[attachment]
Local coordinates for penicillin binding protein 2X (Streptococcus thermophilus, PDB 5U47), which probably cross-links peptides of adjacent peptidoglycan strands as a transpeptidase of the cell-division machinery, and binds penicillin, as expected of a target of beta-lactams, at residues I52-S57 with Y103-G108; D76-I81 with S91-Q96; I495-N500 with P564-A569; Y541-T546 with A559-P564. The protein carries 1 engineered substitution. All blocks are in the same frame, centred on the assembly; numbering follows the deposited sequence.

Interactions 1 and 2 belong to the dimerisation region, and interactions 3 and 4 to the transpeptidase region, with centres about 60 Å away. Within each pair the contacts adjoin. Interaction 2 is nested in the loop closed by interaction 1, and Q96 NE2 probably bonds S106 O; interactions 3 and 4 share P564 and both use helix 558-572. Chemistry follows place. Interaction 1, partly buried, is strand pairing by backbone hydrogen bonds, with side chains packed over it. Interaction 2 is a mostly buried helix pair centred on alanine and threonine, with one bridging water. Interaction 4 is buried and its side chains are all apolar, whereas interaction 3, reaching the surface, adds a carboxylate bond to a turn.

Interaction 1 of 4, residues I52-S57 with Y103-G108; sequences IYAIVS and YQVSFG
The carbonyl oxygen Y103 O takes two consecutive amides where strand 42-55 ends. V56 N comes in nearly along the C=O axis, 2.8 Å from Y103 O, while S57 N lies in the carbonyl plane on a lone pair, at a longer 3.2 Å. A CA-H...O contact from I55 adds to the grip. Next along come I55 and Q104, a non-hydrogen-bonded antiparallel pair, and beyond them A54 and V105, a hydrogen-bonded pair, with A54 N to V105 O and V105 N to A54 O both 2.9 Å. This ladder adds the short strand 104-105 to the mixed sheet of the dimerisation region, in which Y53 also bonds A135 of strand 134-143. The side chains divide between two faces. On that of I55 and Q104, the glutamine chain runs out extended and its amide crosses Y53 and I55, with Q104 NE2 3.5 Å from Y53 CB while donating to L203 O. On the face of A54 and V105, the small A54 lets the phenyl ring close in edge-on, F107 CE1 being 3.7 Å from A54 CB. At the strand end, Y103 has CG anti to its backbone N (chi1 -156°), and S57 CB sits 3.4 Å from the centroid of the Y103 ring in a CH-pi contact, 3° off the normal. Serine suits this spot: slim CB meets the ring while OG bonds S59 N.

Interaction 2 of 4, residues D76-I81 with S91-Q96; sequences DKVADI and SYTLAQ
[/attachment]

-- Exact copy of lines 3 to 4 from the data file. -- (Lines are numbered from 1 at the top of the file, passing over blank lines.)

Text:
Interaction 1 of 4, residues I52-S57 with Y103-G108; sequences IYAIVS and YQVSFG
The carbonyl oxygen Y103 O takes two consecutive amides where strand 42-55 ends. V56 N comes in nearly along the C=O axis, 2.8 Å from Y103 O, while S57 N lies in the carbonyl plane on a lone pair, at a longer 3.2 Å. A CA-H...O contact from I55 adds to the grip. Next along come I55 and Q104, a non-hydrogen-bonded antiparallel pair, and beyond them A54 and V105, a hydrogen-bonded pair, with A54 N to V105 O and V105 N to A54 O both 2.9 Å. This ladder adds the short strand 104-105 to the mixed sheet of the dimerisation region, in which Y53 also bonds A135 of strand 134-143. The side chains divide between two faces. On that of I55 and Q104, the glutamine chain runs out extended and its amide crosses Y53 and I55, with Q104 NE2 3.5 Å from Y53 CB while donating to L203 O. On the face of A54 and V105, the small A54 lets the phenyl ring close in edge-on, F107 CE1 being 3.7 Å from A54 CB. At the strand end, Y103 has CG anti to its backbone N (chi1 -156°), and S57 CB sits 3.4 Å from the centroid of the Y103 ring in a CH-pi contact, 3° off the normal. Serine suits this spot: slim CB meets the ring while OG bonds S59 N.